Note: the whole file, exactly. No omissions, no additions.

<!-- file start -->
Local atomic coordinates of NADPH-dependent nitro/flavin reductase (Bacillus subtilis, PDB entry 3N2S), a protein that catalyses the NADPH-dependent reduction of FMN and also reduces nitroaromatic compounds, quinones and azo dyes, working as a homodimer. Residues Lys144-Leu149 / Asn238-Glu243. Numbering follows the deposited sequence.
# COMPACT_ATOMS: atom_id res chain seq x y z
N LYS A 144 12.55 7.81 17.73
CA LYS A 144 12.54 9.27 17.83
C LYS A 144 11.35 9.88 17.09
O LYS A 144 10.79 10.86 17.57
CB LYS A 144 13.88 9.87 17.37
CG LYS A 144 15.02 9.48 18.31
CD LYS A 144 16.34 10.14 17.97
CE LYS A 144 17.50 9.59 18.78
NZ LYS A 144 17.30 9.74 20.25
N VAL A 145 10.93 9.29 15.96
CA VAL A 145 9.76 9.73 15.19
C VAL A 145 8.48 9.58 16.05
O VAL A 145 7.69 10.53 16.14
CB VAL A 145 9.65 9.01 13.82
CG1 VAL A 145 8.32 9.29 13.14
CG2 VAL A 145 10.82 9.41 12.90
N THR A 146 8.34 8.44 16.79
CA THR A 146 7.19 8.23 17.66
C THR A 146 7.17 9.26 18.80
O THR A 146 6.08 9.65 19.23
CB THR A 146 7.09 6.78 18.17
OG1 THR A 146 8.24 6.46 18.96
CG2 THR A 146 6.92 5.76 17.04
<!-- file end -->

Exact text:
Local atomic coordinates of NADPH-dependent nitro/flavin reductase (Bacillus subtilis, PDB entry 3N2S), a protein that catalyses the NADPH-dependent reduction of FMN and also reduces nitroaromatic compounds, quinones and azo dyes, working as a homodimer. Residues Lys144-Leu149 / Asn238-Glu243. Numbering follows the deposited sequence.
# COMPACT_ATOMS: atom_id res chain seq x y z
N LYS A 144 12.55 7.81 17.73
CA LYS A 144 12.54 9.27 17.83
C LYS A 144 11.35 9.88 17.09
O LYS A 144 10.79 10.86 17.57
CB LYS A 144 13.88 9.87 17.37
CG LYS A 144 15.02 9.48 18.31
CD LYS A 144 16.34 10.14 17.97
CE LYS A 144 17.50 9.59 18.78
NZ LYS A 144 17.30 9.74 20.25
N VAL A 145 10.93 9.29 15.96
CA VAL A 145 9.76 9.73 15.19
C VAL A 145 8.48 9.58 16.05
O VAL A 145 7.69 10.53 16.14
CB VAL A 145 9.65 9.01 13.82
CG1 VAL A 145 8.32 9.29 13.14
CG2 VAL A 145 10.82 9.41 12.90
N THR A 146 8.34 8.44 16.79
CA THR A 146 7.19 8.23 17.66
C THR A 146 7.17 9.26 18.80
O THR A 146 6.08 9.65 19.23
CB THR A 146 7.09 6.78 18.17
OG1 THR A 146 8.24 6.46 18.96
CG2 THR A 146 6.92 5.76 17.04